Did Jesus really claim to be God?
A previous article addressed the question, ‘Does the Bible really attest to the deity of Jesus?’ by looking at several instances where New Testament characters pointed to the deity of Christ. This article shows how the Scriptures provide witness to Christ’s deity; only here we will see that Christ himself claimed to be God.
On a number of occasions, Jesus implied that he was equal with God the Father by receiving honor and worship that only God should receive. In a confrontation with Satan, Jesus said, ‘It is written, "You shall worship the Lord your God, and serve him only”’ (Matthew 4:10). Yet Jesus received worship as God (Matthew 14:33; 28:9) and sometimes even demanded to be worshipped as God (John 5:23; compare Hebrews 1:6; Revelation 5:8–14).
We see an example of this when Peter confessed Christ’s deity after Jesus asked him who he was: ‘Thou art the Christ, the Son of the living God’ (Matthew 16:16). Jesus responded to Peter’s confession not by correcting his conclusion but by acknowledging its validity and source: ‘Blessed are you, Simon Barjona, because flesh and blood did not reveal this to you, but My Father who is in heaven’ (Matthew 16:17).
Then we have Christ’s conversation with Thomas, who said, ‘I won’t believe unless I can put my finger into his nail scars.’ He said, ‘Look, not every day does someone raise himself from the dead or claim to be God incarnate. I need evidence.’ Eight days later, after Thomas chronicled his doubts about Jesus before the other disciples, ‘Jesus came, the doors having been shut, and stood in their midst, and said, “Peace be with you.” Then he said to Thomas, “Reach here your finger, and see my hands; and reach here your hand, and put it into my side; and be not unbelieving, but believing.” Thomas answered and said to him, “My Lord and my God!” Jesus said to him, “Because you have seen me, have you believed? Blessed are they who did not see, and yet believed”’ (John 20:26–29). Jesus accepted Thomas’s acknowledgment of him as God. He rebuked Thomas for his unbelief, but not for his worship.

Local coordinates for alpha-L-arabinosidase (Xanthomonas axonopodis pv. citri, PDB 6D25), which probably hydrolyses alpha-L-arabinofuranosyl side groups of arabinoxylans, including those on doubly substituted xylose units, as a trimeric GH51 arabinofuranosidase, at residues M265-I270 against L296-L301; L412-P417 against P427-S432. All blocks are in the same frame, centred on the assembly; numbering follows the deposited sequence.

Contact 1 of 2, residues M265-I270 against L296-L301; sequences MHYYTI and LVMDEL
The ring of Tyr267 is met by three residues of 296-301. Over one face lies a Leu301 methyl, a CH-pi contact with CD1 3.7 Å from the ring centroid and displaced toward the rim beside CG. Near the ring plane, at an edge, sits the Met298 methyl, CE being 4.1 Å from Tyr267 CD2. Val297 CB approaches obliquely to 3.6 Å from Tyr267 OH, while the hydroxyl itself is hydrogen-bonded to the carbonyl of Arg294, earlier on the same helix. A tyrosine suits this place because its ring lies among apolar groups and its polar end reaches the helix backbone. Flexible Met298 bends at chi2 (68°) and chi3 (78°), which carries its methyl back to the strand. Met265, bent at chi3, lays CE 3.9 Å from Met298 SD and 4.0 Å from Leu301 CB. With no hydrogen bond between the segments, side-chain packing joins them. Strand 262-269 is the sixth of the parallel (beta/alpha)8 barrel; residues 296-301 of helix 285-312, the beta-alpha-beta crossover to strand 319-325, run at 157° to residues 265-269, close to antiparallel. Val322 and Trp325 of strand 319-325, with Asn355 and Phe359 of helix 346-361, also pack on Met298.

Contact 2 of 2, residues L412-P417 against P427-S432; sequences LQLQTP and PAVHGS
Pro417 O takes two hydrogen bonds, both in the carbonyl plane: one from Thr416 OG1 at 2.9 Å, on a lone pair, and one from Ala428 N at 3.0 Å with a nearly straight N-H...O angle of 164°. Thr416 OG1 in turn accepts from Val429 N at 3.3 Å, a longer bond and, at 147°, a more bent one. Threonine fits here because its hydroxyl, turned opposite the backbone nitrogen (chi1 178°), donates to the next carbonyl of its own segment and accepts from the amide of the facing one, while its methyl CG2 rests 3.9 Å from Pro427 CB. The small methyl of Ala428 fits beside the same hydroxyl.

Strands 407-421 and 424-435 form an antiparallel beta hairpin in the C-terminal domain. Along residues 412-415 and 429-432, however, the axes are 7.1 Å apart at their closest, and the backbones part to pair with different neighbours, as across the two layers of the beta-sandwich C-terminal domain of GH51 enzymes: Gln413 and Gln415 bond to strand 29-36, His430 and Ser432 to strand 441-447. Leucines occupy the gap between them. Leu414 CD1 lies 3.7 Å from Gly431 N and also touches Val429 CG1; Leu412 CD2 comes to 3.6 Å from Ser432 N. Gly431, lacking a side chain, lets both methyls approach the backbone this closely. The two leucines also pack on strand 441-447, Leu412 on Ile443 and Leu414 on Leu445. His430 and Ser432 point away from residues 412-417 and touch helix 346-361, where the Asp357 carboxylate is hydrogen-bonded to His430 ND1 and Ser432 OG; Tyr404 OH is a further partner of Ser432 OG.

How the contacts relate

We also find instances in which Jesus not only claims his equality with God, but he also clearly asserts that he is one with the Father. During the Feast of the Dedication in Jerusalem, Jesus was approached by some Jewish leaders who asked about his being the Christ. Jesus ended his comments to them by saying, ‘I and the Father are one’ (John 10:30). The Jews’ response only affirms that Jesus was in fact claiming to be God: ‘For a good work we do not stone you, but for blasphemy; and because you, being a man, make yourself out to be God’ (John 10:31–33).
Jesus continually spoke of himself as one in essence and nature with God. He boldly asserted, ‘If you knew me, you would know my Father also’ (John 8:19); ‘He who beholds me beholds the One who sent me’ (John 12:45); ‘He who hates me, hates my Father also’ (John 15:23); ‘All may honor the Son, even as they honor the Father. He who does not honor the Son does not honor the Father who sent him’ (John 5:23). These references certainly indicate that Jesus looked at himself as being more than just a man; rather he was equal with God.
If anyone were to still doubt whether Christ claimed to be deity, he should take a look at the record of Jesus’ trial proceedings recorded in the Gospel of Mark (14:60–64). Here we find one of the clearest references of Christ’s claim of deity: ‘And the high priest arose and came forward and questioned Jesus, saying, “Do you make no answer to what these men are testifying against you?” But he kept silent and made no answer. Again the high priest was questioning him, and saying to him, “Are You the Christ, the Son of the Blessed One?” And Jesus said, “I am; and you shall see the Son of Man sitting at the right hand of Power, and coming with the clouds of heaven.” And tearing his clothes, the high priest said, “What further need do we have of witnesses? You have heard the blasphemy; how does it seem to you?” And they all condemned him to be deserving of death.’
At first Jesus wouldn’t answer, so the high priest put him under oath. Being under oath, Jesus had to answer. He responded to the question, ‘Are You the Christ, the son of the Blessed One?’ by saying ‘I am.’
Excerpts taken from More Than a Carpenter, Josh McDowell. Living Books, 1977.
Scripture quotations are taken from the New American Standard Bible.
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